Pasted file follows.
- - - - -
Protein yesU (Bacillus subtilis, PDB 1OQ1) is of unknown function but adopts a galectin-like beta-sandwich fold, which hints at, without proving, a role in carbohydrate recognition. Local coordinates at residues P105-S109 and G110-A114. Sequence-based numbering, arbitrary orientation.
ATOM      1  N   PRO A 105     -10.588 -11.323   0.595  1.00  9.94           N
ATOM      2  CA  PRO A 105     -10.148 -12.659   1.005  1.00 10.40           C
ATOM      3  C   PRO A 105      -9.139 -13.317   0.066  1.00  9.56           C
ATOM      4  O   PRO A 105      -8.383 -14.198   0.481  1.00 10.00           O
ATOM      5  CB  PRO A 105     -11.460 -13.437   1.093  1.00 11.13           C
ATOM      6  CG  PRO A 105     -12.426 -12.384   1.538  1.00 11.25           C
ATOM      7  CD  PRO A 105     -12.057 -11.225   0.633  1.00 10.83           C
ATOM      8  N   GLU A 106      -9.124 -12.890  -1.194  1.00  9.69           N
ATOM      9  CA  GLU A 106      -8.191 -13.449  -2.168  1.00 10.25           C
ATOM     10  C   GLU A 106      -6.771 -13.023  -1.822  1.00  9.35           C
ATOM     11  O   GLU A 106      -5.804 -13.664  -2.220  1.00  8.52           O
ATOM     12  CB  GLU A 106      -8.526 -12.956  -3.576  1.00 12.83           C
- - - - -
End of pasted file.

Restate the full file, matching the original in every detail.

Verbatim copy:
Protein yesU (Bacillus subtilis, PDB 1OQ1) is of unknown function but adopts a galectin-like beta-sandwich fold, which hints at, without proving, a role in carbohydrate recognition. Local coordinates at residues P105-S109 and G110-A114. Sequence-based numbering, arbitrary orientation.
ATOM      1  N   PRO A 105     -10.588 -11.323   0.595  1.00  9.94           N
ATOM      2  CA  PRO A 105     -10.148 -12.659   1.005  1.00 10.40           C
ATOM      3  C   PRO A 105      -9.139 -13.317   0.066  1.00  9.56           C
ATOM      4  O   PRO A 105      -8.383 -14.198   0.481  1.00 10.00           O
ATOM      5  CB  PRO A 105     -11.460 -13.437   1.093  1.00 11.13           C
ATOM      6  CG  PRO A 105     -12.426 -12.384   1.538  1.00 11.25           C
ATOM      7  CD  PRO A 105     -12.057 -11.225   0.633  1.00 10.83           C
ATOM      8  N   GLU A 106      -9.124 -12.890  -1.194  1.00  9.69           N
ATOM      9  CA  GLU A 106      -8.191 -13.449  -2.168  1.00 10.25           C
ATOM     10  C   GLU A 106      -6.771 -13.023  -1.822  1.00  9.35           C
ATOM     11  O   GLU A 106      -5.804 -13.664  -2.220  1.00  8.52           O
ATOM     12  CB  GLU A 106      -8.526 -12.956  -3.576  1.00 12.83           C